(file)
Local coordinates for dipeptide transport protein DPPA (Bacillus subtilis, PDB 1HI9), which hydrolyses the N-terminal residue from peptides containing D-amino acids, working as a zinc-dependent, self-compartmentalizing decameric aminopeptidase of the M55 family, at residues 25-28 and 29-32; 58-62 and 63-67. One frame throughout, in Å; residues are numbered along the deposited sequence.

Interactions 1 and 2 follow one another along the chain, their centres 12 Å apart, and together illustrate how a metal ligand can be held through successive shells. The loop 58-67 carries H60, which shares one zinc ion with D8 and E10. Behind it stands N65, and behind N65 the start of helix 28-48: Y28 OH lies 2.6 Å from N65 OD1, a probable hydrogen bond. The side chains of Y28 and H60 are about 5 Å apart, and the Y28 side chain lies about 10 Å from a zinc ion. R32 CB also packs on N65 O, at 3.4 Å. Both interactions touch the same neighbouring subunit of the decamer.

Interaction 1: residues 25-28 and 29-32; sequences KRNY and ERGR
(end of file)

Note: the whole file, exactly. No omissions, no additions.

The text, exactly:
Local coordinates for dipeptide transport protein DPPA (Bacillus subtilis, PDB 1HI9), which hydrolyses the N-terminal residue from peptides containing D-amino acids, working as a zinc-dependent, self-compartmentalizing decameric aminopeptidase of the M55 family, at residues 25-28 and 29-32; 58-62 and 63-67. One frame throughout, in Å; residues are numbered along the deposited sequence.

Interactions 1 and 2 follow one another along the chain, their centres 12 Å apart, and together illustrate how a metal ligand can be held through successive shells. The loop 58-67 carries H60, which shares one zinc ion with D8 and E10. Behind it stands N65, and behind N65 the start of helix 28-48: Y28 OH lies 2.6 Å from N65 OD1, a probable hydrogen bond. The side chains of Y28 and H60 are about 5 Å apart, and the Y28 side chain lies about 10 Å from a zinc ion. R32 CB also packs on N65 O, at 3.4 Å. Both interactions touch the same neighbouring subunit of the decamer.

Interaction 1: residues 25-28 and 29-32; sequences KRNY and ERGR